Hardcover, 2 Bände, 936 Seiten, Wiesbaden 1988, neu
H e is s ig , W a l t h e r . Erzahlstoffe rezenter mongolischer Heldendichtung[Narrative material of recent Mongolian heroic poetry]. Parts I and II. Asiatische Forschungen, Band 100. Wiesbaden : Otto Harrassowitz, 1988. xi+936 pages. Appendix of structural typology of motifs, list of names ana titles of epics, bibliography, subject index, one foldout table. Cloth D M 378.—(set of two volum es); IS B N 3-447-02675-8; IS S N 0571-320X. (In German)In 1979 Heissig proposed a typology of motifs as a means of assessing the structural features of Mongolian epics (Heissig1979). The fast-growing body of collected and translated epics had created a need for such a typology to account for the use of formulaic elements in a more systematic manner. A n analysis of their motifs promised to be of use also in comparative studies with European epic literature, due to the in creased availability of Mongolian epics in translation.Over the years the series Asiatische Forschungen has been instrumental in introducing translations of the Mongolian epics. It is fitting, then, that Volume 100 of the series is dedicated to an analysis and classification of epic motifs. Iieissig’s work, utilizing the typology he proposed in 1979, does not confine itself to epics already in translation； indeed, of the 55 considered, 53 hitherto existed only in the original. Heissig introduces each epic by means of a resume, in which he isolates the constitutive steps of the action, identifying each structural feature by the corresponding number in his typology. He then discusses questions of the epic5s transmission and of the vagaries and changes oi its important formulas within a particular geographical or cultural area. Quoting significant sections in the original and in translation, he demonstrates ad ocuios how the singers use structural formulas to describe the heroes, their horses, the features of their tents, etc., enabling even a reader unfamiliar with Mongolian to clearly appreciate the high degree of identity among the various formulas. In the process Heissig manages to preserve the poetic characteristics of the originals, such as alliteration at the head of the successive lines.Such basic poetic features lie at the bottom of larger, highly formulaic units out of which the singer skillfully constructs an epic. Heissig calls these units “motifs” and their logically assembled sequences “m otif chains” (M otivketten). Their identification and classification enable Heissig to compare their patterns of transmission in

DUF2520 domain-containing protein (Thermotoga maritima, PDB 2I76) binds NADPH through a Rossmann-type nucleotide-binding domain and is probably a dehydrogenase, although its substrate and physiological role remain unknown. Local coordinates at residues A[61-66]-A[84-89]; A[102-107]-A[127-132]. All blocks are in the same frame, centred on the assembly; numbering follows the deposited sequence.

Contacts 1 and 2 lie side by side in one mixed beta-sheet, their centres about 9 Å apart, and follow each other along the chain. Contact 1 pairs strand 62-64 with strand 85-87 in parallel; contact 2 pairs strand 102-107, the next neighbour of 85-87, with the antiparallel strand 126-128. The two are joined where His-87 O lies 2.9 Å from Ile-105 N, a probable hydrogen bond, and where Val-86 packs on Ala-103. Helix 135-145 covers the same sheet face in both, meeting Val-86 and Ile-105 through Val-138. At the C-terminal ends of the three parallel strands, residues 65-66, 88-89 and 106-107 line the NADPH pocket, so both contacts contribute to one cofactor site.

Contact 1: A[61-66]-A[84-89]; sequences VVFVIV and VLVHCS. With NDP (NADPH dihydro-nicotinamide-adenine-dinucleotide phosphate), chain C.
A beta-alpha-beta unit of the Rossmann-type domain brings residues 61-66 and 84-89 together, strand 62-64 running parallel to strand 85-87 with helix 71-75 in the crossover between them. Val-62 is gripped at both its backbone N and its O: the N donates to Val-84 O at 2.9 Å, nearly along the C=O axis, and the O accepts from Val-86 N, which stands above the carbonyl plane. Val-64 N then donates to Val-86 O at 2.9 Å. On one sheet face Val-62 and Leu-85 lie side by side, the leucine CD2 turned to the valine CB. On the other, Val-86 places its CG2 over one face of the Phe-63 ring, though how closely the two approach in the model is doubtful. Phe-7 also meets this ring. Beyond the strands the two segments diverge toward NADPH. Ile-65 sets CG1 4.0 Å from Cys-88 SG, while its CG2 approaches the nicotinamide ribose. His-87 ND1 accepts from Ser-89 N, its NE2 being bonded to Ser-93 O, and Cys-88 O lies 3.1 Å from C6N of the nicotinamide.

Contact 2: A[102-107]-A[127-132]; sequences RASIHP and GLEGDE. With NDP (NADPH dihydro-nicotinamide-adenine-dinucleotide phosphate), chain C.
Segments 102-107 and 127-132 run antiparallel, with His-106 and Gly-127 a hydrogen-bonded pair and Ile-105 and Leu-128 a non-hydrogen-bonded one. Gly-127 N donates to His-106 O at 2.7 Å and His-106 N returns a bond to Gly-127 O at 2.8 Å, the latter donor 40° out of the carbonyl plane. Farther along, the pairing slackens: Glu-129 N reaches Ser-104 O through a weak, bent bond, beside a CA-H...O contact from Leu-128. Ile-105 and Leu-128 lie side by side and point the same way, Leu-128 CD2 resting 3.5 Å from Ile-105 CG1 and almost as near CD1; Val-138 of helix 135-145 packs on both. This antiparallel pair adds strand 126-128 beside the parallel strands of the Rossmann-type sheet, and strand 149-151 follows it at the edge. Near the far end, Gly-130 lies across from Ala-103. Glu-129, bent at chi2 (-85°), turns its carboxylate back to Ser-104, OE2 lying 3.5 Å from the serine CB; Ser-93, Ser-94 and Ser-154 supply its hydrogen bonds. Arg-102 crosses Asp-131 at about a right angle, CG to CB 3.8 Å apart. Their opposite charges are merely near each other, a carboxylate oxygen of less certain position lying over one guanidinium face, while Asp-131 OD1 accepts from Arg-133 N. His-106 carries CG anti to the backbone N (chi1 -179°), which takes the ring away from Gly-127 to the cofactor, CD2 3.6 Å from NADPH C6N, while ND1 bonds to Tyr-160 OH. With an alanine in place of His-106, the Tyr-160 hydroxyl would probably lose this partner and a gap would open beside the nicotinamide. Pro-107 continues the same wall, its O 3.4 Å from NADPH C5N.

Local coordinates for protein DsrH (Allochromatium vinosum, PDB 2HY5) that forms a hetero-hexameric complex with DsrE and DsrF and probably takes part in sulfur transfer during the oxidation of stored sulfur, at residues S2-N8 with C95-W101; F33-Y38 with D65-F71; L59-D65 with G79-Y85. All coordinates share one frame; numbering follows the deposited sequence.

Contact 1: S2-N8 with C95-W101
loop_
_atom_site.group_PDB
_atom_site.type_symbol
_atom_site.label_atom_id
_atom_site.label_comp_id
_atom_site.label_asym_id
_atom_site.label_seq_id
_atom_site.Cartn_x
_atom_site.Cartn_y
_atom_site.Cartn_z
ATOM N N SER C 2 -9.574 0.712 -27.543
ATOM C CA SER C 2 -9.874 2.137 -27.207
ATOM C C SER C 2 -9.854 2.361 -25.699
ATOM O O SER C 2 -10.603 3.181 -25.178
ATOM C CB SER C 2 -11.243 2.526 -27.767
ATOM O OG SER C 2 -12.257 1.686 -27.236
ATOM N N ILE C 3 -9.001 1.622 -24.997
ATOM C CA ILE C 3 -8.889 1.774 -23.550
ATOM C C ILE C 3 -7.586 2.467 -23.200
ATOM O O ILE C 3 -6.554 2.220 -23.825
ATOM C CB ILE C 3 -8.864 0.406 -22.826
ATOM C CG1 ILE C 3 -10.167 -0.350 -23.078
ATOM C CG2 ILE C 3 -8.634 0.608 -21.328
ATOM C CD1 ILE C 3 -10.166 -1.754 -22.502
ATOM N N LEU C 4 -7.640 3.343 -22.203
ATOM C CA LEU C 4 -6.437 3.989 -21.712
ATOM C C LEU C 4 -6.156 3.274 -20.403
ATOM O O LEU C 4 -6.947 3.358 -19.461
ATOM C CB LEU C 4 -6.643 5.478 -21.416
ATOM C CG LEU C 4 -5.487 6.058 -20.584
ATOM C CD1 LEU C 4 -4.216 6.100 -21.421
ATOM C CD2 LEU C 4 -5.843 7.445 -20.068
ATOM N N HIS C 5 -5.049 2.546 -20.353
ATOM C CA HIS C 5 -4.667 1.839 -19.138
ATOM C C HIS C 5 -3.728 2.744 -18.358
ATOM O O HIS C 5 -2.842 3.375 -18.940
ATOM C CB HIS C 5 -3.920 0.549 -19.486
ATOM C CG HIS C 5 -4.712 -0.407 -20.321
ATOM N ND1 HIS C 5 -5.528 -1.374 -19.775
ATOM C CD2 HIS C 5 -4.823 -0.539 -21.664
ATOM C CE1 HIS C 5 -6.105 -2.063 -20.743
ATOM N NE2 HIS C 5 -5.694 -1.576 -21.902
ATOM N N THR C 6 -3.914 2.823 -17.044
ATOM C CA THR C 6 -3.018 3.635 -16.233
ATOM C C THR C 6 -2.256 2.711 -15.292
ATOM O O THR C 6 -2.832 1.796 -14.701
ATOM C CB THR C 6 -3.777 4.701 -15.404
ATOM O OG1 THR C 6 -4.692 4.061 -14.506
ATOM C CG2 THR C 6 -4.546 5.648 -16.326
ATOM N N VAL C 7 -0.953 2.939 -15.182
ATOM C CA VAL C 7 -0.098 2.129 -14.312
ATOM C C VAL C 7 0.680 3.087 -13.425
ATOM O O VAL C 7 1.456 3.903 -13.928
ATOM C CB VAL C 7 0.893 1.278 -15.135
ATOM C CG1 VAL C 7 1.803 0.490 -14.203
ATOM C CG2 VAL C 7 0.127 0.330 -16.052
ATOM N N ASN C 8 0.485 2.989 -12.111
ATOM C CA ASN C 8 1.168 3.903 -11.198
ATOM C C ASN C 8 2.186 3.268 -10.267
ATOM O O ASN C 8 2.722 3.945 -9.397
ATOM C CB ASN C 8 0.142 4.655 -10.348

160B O O K R E V IE W Stwo directions. In “horizontal comparison” (2) he traces the diffusion of motifs among the singers of a specific geographical area，demonstrating changes in their content and showing the influence of such outside literary forces as Chinese storybooks; in “vertical comparison’，(3) he probes demonstrable historical teacher-disciple relations, or relations in which a singer could tell the source of a particular song or parts of a song even without having himself been a direct disciple of the teacher in question.The geographical considerations of Heissig’s horizontal comparison largely underlie the division of his work into two volumes. Volume one is mainly concerned with material from east Mongolian groups, while volume two is devoted to material from both sides of the Altai range. This comparison clarifies the idiomatic uses of formulas by a singer or a group of singers, leading to the book’s further division into eleven sections. The consideration of idiomatic usages, in turn, introduces the issues dealt with in Heissig’s vertical comparison.In his attempt to unravel the message (Botschaft) (2) of narratives or motifs，Heissig makes another important point about historical connections by showing that certain motifs can be traced back to Cinggis Khan and the “ Secret History,” or to other historical figures and events. These events are no longer treated as individual historical facts, however: they have been given a symbolic value and so present behavior of a particular type as being either desirable or undesirable. Such comparisons can, nevertheless, show that certain motifs— blood pacts，for example，or the joining of families through a hero’s marriage— originate in social relationships, religious ideas, or memories of incidents from the distant past (such as the conquering of populations). Heissig warns, however, that in most cases it is difficult to pinpoint particular events, and that one must consider the whole range of a m otif’s usages before a reasonable conclusion can be reached (although I would venture that such conclusions are more in the nature of educated guesses than proofs of verifiable facts).Heissig addresses an astonishing number of quite detailed issues in his discussion of the various epics— questions of form, tradition, or meaning— yet he never loses sight of his two “ directions.” As a result the reader is always aware of the encompassing framework.In his introduction Heissig emphasizes that, in spite of the degree to which formulas are used, each recitation is an “entirely new creation” (4) due to the singer’s in dividual disposition and the specific expectations of that performance’s audience. This is an important point to keep in m ind while reading this book: we are faced with the formulas as they appear in print and can thus compare and analyze them only in this form, but such written versions are simply attempts to fixate a tradition that lives by the spoken word. Heissig succeeds admirably in showing how formulas that appear m oribund in print come to life in a singer’s narrative. We are in his and his team’s debt for making a living epic tradition accessible beyond linguistic barriers, and by so doing for providing us with an idea of what ancient and medieval epic traditions in Europe must have been like.Heissig’s discussions are always interesting, and his own narrative talent makes even the resumes a pleasure to read. The size of the book is formidable, but the material is made easily accessible by detailed summaries at the head of each chapter and indices that enable quick reference. Unfortunately, the text suffers from numerous misprints，and would have benefited from a thorough editing to straighten out sentences with beginnings and ends that do not quite connect.This book should prove of great value not only for Mongolist scholars but also for anyone with an interest in the analysis and comparison of narratives.